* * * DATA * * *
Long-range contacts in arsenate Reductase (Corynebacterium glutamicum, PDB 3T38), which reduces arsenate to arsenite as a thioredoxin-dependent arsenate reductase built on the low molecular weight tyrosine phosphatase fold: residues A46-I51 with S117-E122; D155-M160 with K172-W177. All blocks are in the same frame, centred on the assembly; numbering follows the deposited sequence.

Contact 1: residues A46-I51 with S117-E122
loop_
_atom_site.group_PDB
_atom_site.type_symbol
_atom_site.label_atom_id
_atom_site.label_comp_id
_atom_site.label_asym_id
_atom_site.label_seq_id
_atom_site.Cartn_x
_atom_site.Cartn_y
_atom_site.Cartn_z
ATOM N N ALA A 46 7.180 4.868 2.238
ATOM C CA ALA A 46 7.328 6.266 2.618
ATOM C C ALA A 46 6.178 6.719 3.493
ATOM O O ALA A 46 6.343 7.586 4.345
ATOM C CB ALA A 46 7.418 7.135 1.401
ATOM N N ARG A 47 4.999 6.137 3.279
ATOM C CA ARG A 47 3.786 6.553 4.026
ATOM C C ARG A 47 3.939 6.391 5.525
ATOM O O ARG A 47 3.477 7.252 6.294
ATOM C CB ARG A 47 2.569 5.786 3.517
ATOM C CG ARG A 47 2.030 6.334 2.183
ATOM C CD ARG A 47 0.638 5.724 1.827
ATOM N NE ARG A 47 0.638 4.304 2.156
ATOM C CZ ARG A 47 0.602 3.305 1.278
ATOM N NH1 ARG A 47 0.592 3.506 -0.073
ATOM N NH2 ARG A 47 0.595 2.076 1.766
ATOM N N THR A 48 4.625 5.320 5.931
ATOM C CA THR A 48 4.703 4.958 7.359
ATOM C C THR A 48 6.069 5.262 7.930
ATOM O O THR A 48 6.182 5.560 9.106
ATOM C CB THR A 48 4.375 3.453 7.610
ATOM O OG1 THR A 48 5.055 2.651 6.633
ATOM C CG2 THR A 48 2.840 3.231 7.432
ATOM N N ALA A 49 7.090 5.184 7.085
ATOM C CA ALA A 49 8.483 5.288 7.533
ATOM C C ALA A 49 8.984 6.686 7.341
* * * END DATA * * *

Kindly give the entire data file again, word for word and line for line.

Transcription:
Long-range contacts in arsenate Reductase (Corynebacterium glutamicum, PDB 3T38), which reduces arsenate to arsenite as a thioredoxin-dependent arsenate reductase built on the low molecular weight tyrosine phosphatase fold: residues A46-I51 with S117-E122; D155-M160 with K172-W177. All blocks are in the same frame, centred on the assembly; numbering follows the deposited sequence.

Contact 1: residues A46-I51 with S117-E122
loop_
_atom_site.group_PDB
_atom_site.type_symbol
_atom_site.label_atom_id
_atom_site.label_comp_id
_atom_site.label_asym_id
_atom_site.label_seq_id
_atom_site.Cartn_x
_atom_site.Cartn_y
_atom_site.Cartn_z
ATOM N N ALA A 46 7.180 4.868 2.238
ATOM C CA ALA A 46 7.328 6.266 2.618
ATOM C C ALA A 46 6.178 6.719 3.493
ATOM O O ALA A 46 6.343 7.586 4.345
ATOM C CB ALA A 46 7.418 7.135 1.401
ATOM N N ARG A 47 4.999 6.137 3.279
ATOM C CA ARG A 47 3.786 6.553 4.026
ATOM C C ARG A 47 3.939 6.391 5.525
ATOM O O ARG A 47 3.477 7.252 6.294
ATOM C CB ARG A 47 2.569 5.786 3.517
ATOM C CG ARG A 47 2.030 6.334 2.183
ATOM C CD ARG A 47 0.638 5.724 1.827
ATOM N NE ARG A 47 0.638 4.304 2.156
ATOM C CZ ARG A 47 0.602 3.305 1.278
ATOM N NH1 ARG A 47 0.592 3.506 -0.073
ATOM N NH2 ARG A 47 0.595 2.076 1.766
ATOM N N THR A 48 4.625 5.320 5.931
ATOM C CA THR A 48 4.703 4.958 7.359
ATOM C C THR A 48 6.069 5.262 7.930
ATOM O O THR A 48 6.182 5.560 9.106
ATOM C CB THR A 48 4.375 3.453 7.610
ATOM O OG1 THR A 48 5.055 2.651 6.633
ATOM C CG2 THR A 48 2.840 3.231 7.432
ATOM N N ALA A 49 7.090 5.184 7.085
ATOM C CA ALA A 49 8.483 5.288 7.533
ATOM C C ALA A 49 8.984 6.686 7.341